Knowledge and Attitude of Self-Monitoring of Blood Pressure Among Adult Hypertensive Patients on Follow-Up at Selected Public Hospitals in Arsi Zone, Oromia Regional State, Ethiopia: A Cross-Sectional Study
Received 13 December 2019
Accepted for publication 19 February 2020
Published 5 March 2020 Volume 2020:13 Pages 1—13
Checked for plagiarism Yes
Review by Single anonymous peer review
Peer reviewer comments 3
Editor who approved publication: Dr Konstantinos Tziomalos
Addisu Dabi Wake,1 Daniel Mengistu Bekele,2 Techane Sisay Tuji1
1Nursing Department, College of Medical and Health Sciences, Arsi University, Asella, Ethiopia; 2School of Nursing and Midwifery, College of Health Sciences, Addis Ababa University, Addis Ababa, Ethiopia
Correspondence: Addisu Dabi Wake Tel +251 910 2867 66
Background: Self-monitoring of blood pressure (BP) among hypertensive patients is an important aspect of the management and prevention of complication related to hypertension. However, self-monitoring of BP among hypertensive patients on scheduled follow-up in hospitals in Ethiopia is unknown. The aim of the study was to assess knowledge and attitude of self-monitoring of BP among adult hypertensive patients.
Methods: A cross-sectional survey was conducted on 400 adult hypertensive patients attending follow-up clinics at four public hospitals of Arsi Zone, Oromia Regional State, Ethiopia. The data were collected from patients from March 10, 2019 to April 8, 2019 by face-to-face interview using a pretested questionnaire and augmented by a retrospective patients’ medical records review. The data were analyzed using the SPSS version 21.0 software.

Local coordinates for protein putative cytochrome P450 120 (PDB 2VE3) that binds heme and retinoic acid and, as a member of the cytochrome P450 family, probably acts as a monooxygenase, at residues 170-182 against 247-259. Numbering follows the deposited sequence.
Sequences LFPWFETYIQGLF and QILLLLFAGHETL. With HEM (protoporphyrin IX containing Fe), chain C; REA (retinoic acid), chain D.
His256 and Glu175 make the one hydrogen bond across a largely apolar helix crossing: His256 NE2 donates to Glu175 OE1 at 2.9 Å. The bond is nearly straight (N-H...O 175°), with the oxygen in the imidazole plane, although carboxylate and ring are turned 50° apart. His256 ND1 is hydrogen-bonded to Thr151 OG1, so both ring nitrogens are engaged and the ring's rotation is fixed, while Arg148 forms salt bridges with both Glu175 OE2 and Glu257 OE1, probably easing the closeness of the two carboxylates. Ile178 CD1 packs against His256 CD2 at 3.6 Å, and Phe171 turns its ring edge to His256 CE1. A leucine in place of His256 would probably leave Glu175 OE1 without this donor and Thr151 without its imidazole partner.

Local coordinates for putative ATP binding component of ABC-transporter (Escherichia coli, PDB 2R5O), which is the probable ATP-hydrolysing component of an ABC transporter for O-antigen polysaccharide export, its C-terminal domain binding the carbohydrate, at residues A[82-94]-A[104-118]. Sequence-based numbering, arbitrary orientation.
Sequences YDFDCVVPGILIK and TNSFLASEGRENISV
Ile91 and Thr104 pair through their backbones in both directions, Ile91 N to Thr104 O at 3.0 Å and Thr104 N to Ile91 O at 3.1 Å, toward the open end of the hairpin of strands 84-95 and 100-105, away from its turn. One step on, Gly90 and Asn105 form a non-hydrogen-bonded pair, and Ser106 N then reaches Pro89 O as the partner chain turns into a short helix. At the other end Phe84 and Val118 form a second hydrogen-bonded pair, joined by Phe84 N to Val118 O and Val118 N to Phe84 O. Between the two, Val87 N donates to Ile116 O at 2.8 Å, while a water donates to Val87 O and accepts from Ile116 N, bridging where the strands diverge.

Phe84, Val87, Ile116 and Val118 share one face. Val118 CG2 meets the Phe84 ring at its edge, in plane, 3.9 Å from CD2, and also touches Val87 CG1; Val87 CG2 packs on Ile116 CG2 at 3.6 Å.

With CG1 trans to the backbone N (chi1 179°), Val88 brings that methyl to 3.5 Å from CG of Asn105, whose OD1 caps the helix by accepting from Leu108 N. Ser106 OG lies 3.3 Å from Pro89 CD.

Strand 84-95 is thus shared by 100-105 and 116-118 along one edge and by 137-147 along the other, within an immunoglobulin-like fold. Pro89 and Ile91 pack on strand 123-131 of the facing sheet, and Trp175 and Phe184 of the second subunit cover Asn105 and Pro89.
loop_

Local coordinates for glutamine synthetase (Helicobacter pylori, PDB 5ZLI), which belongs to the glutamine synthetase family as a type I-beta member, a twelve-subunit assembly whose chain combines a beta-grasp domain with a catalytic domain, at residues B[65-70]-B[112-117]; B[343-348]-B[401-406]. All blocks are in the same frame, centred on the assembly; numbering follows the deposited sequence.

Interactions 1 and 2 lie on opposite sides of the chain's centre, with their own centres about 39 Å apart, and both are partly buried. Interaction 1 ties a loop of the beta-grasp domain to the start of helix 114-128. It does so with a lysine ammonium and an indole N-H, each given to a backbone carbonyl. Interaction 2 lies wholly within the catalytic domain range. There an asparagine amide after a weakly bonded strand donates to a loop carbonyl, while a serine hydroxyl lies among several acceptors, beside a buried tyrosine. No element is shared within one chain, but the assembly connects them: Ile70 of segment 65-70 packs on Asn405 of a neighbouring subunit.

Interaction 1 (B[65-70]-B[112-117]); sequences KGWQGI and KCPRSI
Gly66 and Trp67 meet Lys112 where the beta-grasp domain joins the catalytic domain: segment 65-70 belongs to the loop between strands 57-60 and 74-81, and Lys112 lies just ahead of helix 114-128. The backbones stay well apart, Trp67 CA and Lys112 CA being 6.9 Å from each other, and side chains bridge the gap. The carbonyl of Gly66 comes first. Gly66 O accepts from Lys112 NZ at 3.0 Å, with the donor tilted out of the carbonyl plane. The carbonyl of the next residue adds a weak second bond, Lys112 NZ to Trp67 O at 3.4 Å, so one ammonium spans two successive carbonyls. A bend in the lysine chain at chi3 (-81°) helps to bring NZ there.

Results: A total of 400 patients were enrolled into the study with the response rate of 97.6%. The median age of the participants was 49 years (range 23– 90 years). More than half (225 [56.3%]) were male. The majority (160 [40%]) were married and more than two-thirds (282 [70.5%]) were Oromo by ethnic background. About 206 (51.5%) had attended primary education. The proportion of patient’s knowledge toward self-monitoring of BP and the practice of self-monitoring of BP among hypertensive patients was 31.5% (n=126 [95% CI; 26.5, 36.5]) and 7.75% (n=31 [95% CI; 5.3, 10.5]) respectively. The multivariable logistic regression analysis revealed; higher education (AOR=2.73, 95% CI [1.33, 13.88)], governmental employed (AOR=1.52, 95% CI [1.06, 6.48]), having an income of > 3500 Ethiopian Birr (AOR=2.16, 95% CI [1.56, 7.39]), duration of hypertension > 6 years (AOR=1.87, 95% CI [1.21, 6.37]), having health insurance (AOR=3.56, 95% CI [1.39, 10.53]), having co-morbidities (AOR=3.93, 95% CI [1.35, 10.32]), receiving a health professional recommendation toward self-monitoring of BP (AOR=6.08, 95% CI [2.45, 15.06]), and having an awareness of hypertension-related complication (AOR=3.94, 95% CI [1.34, 11.44]) were factors significantly associated with self-monitoring of BP.
Conclusion: In this study, the proportion of knowledge of self-monitoring of BP and the practice of self-monitoring of BP among hypertensive patients on follow-up were low. Educational programs on self-monitoring of BP including teaching through demonstration may be needed to be in place.
Keywords: blood pressure, self-monitoring of blood pressure, hypertension, knowledge, attitude
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